Genetics and clinical characteristics of hereditary pheochromocytomas and paragangliomas

Endocr Relat Cancer. 2011 Dec 1;18(6):R253-76. doi: 10.1530/ERC-11-0170. Print 2011 Dec.


Pheochromocytomas (PCCs) and paragangliomas (PGLs) are rare neuroendocrine tumors of the adrenal glands and the sympathetic and parasympathetic paraganglia. They can occur sporadically or as a part of different hereditary tumor syndromes. About 30% of PCCs and PGLs are currently believed to be caused by germline mutations and several novel susceptibility genes have recently been discovered. The clinical presentation, including localization, malignant potential, and age of onset, varies depending on the genetic background of the tumors. By reviewing more than 1700 reported cases of hereditary PCC and PGL, a thorough summary of the genetics and clinical features of these tumors is given, both as part of the classical syndromes such as multiple endocrine neoplasia type 2 (MEN2), von Hippel-Lindau disease, neurofibromatosis type 1, and succinate dehydrogenase-related PCC-PGL and within syndromes associated with a smaller fraction of PCCs/PGLs, such as Carney triad, Carney-Stratakis syndrome, and MEN1. The review also covers the most recently discovered susceptibility genes including KIF1Bβ, EGLN1/PHD2, SDHAF2, TMEM127, SDHA, and MAX, as well as a comparison with the sporadic form. Further, the latest advances in elucidating the cellular pathways involved in PCC and PGL development are discussed in detail. Finally, an algorithm for genetic testing in patients with PCC and PGL is proposed.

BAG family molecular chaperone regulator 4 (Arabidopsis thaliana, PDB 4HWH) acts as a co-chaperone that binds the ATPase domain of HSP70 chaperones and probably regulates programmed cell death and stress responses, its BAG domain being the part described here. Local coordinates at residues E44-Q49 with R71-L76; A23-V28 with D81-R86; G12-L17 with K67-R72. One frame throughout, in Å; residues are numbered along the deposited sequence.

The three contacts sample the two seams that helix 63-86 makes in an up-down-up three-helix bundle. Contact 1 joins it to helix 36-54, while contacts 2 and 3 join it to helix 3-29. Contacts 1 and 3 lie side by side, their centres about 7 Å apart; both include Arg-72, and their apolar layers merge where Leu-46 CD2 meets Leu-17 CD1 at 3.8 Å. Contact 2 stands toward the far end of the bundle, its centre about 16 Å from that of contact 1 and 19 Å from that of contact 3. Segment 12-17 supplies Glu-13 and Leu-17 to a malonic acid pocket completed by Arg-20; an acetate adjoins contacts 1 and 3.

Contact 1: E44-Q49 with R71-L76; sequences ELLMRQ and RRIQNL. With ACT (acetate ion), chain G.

Publication types

  • Review

MeSH terms

  • Adrenal Gland Neoplasms / genetics*
  • Endocrine Gland Neoplasms / genetics*
  • Gene Expression Profiling
  • Genetic Predisposition to Disease*
  • Humans
  • Paraganglioma / genetics*
  • Pheochromocytoma / genetics*